The UK Schmidt Telescope
AAO image reference AAT 2.     « Previous || Next »

The UK Schmidt Telescope
Image and text © 1977-2002, Australian Astronomical Observatory, Photograph by David Malin.

The UK Schmidt is a specialised telescope that was designed primarily for photography. It combines a wide field of view over six degrees across with superb optics and a very wide aperture of 1.2m. This design is often known as a 'Schmidt Camera' -- imagine having a camera lens with a focal length of over 3 meters, working at F/2.5. It was intended to make a very deep photographic survey of the largely unexplored southern sky in a number of colours. The dark skies of Siding Spring and photographic expertise developed at the telescope ensured that this survey was a revelation to astronomers from around the world. This task is now completed and the survey images are publicly available in digital form, a development not forseen when the telescope was constructed in 1973-4.

The telescope no longer takes photographs, but much of its effort is now devoted to spectroscopy, using optical fibres to collect the light from numerous individual galaxies and stars. The wide field, large aperture and clear, dark skies over the Warrumbungles remain a priceless advantage, and the telescope continues to make a significant contribution to international astronomy.

When the UK Schmidt telescope was built near the AAT in 1973, was an outstation of the Royal Observatory, Edinburgh, wholly funded from British resources. It complemented the AAT perfectly, and its exquisite imaging and wide field optics have made many discoveries later followed up on the AAT. In 1988, it became part of the AAO, and when its photographic surveys came to an end a decade later, it was reconfigured as a wide field, multi-object spectroscopic survey instrument, using optical fibres to study many objects simultaneously.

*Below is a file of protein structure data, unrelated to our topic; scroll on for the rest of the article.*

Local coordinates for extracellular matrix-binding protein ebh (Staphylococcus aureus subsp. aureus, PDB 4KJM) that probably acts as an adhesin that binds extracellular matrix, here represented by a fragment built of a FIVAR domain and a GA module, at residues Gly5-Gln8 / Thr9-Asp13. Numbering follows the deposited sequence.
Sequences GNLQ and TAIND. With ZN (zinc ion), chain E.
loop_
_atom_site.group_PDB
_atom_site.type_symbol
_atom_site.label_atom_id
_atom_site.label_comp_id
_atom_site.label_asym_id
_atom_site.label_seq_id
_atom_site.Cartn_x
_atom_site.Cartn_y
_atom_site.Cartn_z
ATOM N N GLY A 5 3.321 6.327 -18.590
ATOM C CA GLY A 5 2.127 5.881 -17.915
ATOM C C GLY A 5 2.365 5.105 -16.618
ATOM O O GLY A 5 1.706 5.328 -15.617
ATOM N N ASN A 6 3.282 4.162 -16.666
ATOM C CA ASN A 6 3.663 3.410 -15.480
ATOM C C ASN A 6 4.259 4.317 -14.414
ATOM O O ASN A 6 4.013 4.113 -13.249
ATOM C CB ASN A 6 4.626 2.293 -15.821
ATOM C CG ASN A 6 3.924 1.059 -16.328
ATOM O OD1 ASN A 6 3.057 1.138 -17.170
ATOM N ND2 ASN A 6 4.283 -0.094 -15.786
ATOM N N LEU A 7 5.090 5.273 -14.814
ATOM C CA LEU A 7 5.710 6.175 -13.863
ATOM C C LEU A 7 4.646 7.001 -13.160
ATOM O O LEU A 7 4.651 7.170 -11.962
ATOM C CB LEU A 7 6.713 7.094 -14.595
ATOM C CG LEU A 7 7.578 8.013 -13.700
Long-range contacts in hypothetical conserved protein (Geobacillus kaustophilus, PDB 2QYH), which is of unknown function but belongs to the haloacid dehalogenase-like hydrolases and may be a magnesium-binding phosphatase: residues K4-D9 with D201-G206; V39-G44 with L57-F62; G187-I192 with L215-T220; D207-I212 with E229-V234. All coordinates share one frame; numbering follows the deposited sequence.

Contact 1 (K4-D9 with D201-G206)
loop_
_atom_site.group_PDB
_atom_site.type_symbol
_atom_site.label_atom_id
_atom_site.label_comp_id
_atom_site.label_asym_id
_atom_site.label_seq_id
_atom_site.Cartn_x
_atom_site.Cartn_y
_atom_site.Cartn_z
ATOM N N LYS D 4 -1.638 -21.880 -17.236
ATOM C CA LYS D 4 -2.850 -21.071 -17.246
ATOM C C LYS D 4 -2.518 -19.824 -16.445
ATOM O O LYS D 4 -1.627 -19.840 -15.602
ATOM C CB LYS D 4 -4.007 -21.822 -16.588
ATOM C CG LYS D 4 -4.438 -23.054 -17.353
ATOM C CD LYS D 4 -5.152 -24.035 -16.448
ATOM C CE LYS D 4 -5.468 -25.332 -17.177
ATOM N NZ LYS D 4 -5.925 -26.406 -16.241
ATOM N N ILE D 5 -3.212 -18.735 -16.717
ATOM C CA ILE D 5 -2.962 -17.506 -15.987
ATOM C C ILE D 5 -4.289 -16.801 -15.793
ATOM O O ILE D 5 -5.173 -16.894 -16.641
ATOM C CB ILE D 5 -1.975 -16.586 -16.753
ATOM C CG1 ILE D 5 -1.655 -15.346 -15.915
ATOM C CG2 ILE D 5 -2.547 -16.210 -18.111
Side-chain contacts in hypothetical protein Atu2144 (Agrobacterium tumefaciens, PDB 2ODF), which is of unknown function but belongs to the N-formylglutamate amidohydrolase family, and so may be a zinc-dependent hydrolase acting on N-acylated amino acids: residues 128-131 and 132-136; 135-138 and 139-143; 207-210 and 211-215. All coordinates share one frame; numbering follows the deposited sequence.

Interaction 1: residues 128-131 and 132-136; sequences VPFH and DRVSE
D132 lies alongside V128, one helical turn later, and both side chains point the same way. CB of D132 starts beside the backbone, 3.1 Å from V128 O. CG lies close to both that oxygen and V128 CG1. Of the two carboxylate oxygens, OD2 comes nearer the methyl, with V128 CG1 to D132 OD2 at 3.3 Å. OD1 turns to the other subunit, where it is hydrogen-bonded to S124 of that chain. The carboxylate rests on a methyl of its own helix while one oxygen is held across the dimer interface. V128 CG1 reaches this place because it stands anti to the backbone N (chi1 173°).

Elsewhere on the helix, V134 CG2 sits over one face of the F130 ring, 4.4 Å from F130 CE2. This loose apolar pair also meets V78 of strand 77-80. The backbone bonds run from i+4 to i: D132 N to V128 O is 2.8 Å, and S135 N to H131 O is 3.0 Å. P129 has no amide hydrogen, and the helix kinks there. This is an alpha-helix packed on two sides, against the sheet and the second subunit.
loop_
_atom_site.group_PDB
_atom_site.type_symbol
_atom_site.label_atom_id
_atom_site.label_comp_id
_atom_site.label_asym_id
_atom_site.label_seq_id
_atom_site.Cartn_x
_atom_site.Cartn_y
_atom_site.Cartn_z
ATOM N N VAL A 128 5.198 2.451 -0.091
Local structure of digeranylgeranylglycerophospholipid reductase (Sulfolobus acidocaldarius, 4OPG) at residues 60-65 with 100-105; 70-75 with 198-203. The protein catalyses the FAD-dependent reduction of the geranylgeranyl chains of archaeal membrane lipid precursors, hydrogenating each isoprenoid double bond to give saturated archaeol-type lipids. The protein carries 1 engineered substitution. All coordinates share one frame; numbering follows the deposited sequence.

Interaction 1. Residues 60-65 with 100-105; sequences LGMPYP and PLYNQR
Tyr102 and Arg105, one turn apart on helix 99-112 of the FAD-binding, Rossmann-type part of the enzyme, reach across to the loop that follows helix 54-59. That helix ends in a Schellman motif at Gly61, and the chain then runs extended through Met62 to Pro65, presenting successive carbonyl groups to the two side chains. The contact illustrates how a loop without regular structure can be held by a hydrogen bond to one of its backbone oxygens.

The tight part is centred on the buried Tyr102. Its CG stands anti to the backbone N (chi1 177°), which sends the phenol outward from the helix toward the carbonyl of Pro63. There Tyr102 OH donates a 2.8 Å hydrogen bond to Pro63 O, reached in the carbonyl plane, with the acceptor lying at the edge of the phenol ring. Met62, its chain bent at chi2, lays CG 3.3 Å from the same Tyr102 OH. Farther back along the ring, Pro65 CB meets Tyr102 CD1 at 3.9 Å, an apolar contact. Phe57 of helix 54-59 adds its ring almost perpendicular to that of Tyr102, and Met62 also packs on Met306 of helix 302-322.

Related AAT site images
AAT 1.   The 3.9m Anglo-Australian Telescope (AAT)
AAT 3.   The telescope control console of the AAT
AAT 4a. The prime focus cage and an observer
AAT 4b. The prime focus cage and an older observer
AAT 4c. The prime focus cage and a displaced observer
MISC 1. The AAT dome (forground) and the UK Schmidt building
MISC 2. The UK Schmidt buildings (foreground) and the AAT at Siding Spring
MISC 3. The AAT dome and the utilities building
Virtual Reality Tours

galaxies | emission nebulae | reflection nebulae | dark nebulae | planetary nebulae | star clusters | stars | supernovae
50 Favorites | Messier objects | Repro conditions | Images site map | AAO images page

Updated by David Malin, 2012, March 17